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Friday, June 17th, 2005, 10:15 AM
The Earliest Settlement of Denmark
by Jørgen Holm

Abstract
The last twenty years have seen major growth in research into the
Late Palaeolithic in Denmark, which may well be the most significant
area of growth in the archaeology of this country. We can now
establish that practically all the cultures/industries associated
with the Weichselian Ice Age, which are known from other parts of
the North European lowlands, are also represented in Denmark: the
Hamburgian Culture, the Federmesser Culture and the Ahrensburgian
Culture. In addition, there is the Bromme Culture, which appears to
be a predominantly South Scandinavian phenomenon.



Introduction

The study of the earliest Palaeolithic in Denmark has never
attracted great favour among the archaeological establishment, and
accordingly it has received totally inadequate financial resources.
For years on end, Paleolithic and Mesolithic research has only
received approx. 10% of the funds that have flowed into
archaeological research. In spite of this unfair treatment, which
has gradually been supplanted by a little more understanding, a
couple of handfuls of enthusiastic professional and amateur
archaeologists have successfully achieved sensational results over
the last few decades, which certainly represent some of the greatest
advances in Danish archaeology.

Research history

The fact that Denmark was inhabited during the Palaeolithic had
already become clear i 1889, when a reindeer antler striking weapon
was found at the foot of a coastal cliff at Nørre Lyngby, on
northwest Jutland (Müller 1896). These cliffs were again the focus
of attention in 1915, when a tanged point made of flint was found in
a layer dating from the Younger Dryas (Jessen & Nordmann 1915).
Implements made of organic materials, including reindeer antler
striking weapons, which, on the basis of the raw material alone,
could be dated to the Late Glacial, were also subsequently found
distributed over the landscape (Mathiassen 1938 a; Mathiassen 1938
b; Mathiassen 1941).



Bromme Culture

A major research breakthrough occurred in 1944, when the
distinguished amateur archaeologist Erik Westerby successfully
identified a settlement dating from the Allerød Period at Bromme,
near Sorø, on Zealand (Mathiassen 1946; Westerby 1985; Fischer &
Nielsen 1987). The so-called "Lyngby Culture" was then superseded by
the more reliably authenticated "Bromme Culture", which is still
regarded essentially as a South Scandinavian, and, at a pich, North
German phenomen. Research activities then stagnated for a couple of
decades. It was not until 1970 that the first Bromme settlements
were discovered to the west of the great Belt, on Funen (Andersen
1973; Holm 1972) and on Jutland (Madsen 1983; Nilsson 1989). The
quantity of finds on Zealand increased steeply more or less at the
same time (Rasmussen 1970; Petersen 1974; Petersen 1994; Fischer
1976; Fischer & Mortensen 1977; Fischer 1978; Fischer 1990 b;
Jønsson 1984; Johansson 1996).



Hamburgian Culture

The next distinct breakthrough occurred in 1981, when a test
excavation at Jels, on South Jutland, confirmed that a site already
discovered by the amateur archaeologist Jørn Fynbo in 1968 belonged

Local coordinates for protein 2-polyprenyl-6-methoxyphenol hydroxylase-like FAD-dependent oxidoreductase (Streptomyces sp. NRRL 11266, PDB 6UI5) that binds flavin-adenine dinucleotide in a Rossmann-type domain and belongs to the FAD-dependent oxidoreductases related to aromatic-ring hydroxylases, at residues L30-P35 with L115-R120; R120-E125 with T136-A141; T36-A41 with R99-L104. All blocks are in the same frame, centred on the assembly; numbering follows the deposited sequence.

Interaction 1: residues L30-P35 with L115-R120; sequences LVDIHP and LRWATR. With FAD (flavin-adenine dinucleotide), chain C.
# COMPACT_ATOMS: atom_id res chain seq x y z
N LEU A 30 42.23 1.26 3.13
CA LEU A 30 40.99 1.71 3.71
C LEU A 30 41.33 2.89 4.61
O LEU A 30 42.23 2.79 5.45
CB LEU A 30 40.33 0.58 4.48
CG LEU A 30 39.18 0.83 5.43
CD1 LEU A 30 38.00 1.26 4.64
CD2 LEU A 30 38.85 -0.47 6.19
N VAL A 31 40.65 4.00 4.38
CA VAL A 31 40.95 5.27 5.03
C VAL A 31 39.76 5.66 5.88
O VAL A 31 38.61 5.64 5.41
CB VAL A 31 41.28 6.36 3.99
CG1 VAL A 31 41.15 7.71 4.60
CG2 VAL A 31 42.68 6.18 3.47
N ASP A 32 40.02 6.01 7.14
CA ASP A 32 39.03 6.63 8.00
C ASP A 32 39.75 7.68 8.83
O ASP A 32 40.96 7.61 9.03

to the Hamburgian Culture (Holm & Rieck 1983). Ever since Alfred
Rust, working during the 1930s, undertook his epoch-making
investigations in the Ahrensburg Valley, northeast of Hamburg, the
Hamburgian Culture has, in fact, been high on the list of topics of
particular interest to Danish archaeology. The view held for many
years, to the effect that the North German settlements were situated
quite close to the ice edge, and that most of Denmark was still
covered by ice at this time, weakened the belief that it might be
possible to find evidence of the culture in this country.
Nevertheless, in line with the growing conviction that South
Scandinavia (Denmark and southernmost Sweden) was ice-free at a very
early stage, even prior to the Bølling Period, there was increasing
optimism surrounding the possibility of making Danish finds from the
Hamburgian Culture. Preliminary indications had already ben given in
1968, with the publication by C.J. Becker of details of a typical
shouldered point from Bjerlev Hede (= heath), between Vejle and
Horsens in southeast Jutland (Becker 1970). The author himself,
however, pointed out that it could not be excluded that this
shouldered point had remained in a wounded animal that had arrived
here from the area to the south, and that it was not necessarily
evidence of the presence of a "Danish" hunter.

Research into these Late Glacial cultures has accelerated
considerably, in particular since the investigation of the site at
Jels (1981-83). Exploratory investigations conducted in 1983 at a
distance of only 30 m from this site, Jels 1, successfully revealed
yet another Hamburgian site, Jels 2, which was excavated in 1984
(Holm & Rieck 1987; Holm & Rieck 1992).

Settlements of the Hamburgian and Federmesser Cultures at Slotseng,
South Jutland

The most remarkable example of what can be achieved by a combination
of targeted investigation and good luck was discovered in 1985 * in
the archaeological specimen store at Haderlev Museum! This was
another Hamburgian artefact asemblage that had already been brought
to the museum by an former employee, Peter Lepik, in 1962. These
finds proved to originate from Slotseng, in the valley of the river
Nørre Å between the villages of Mølby and Neder Lert * only ca. 5.5
km to the southeast of, and linked directly to the Jels sites by the
valley. Reconnaissance was carried out in this area in the spring
and autumn of every year during the period 1985-89. It was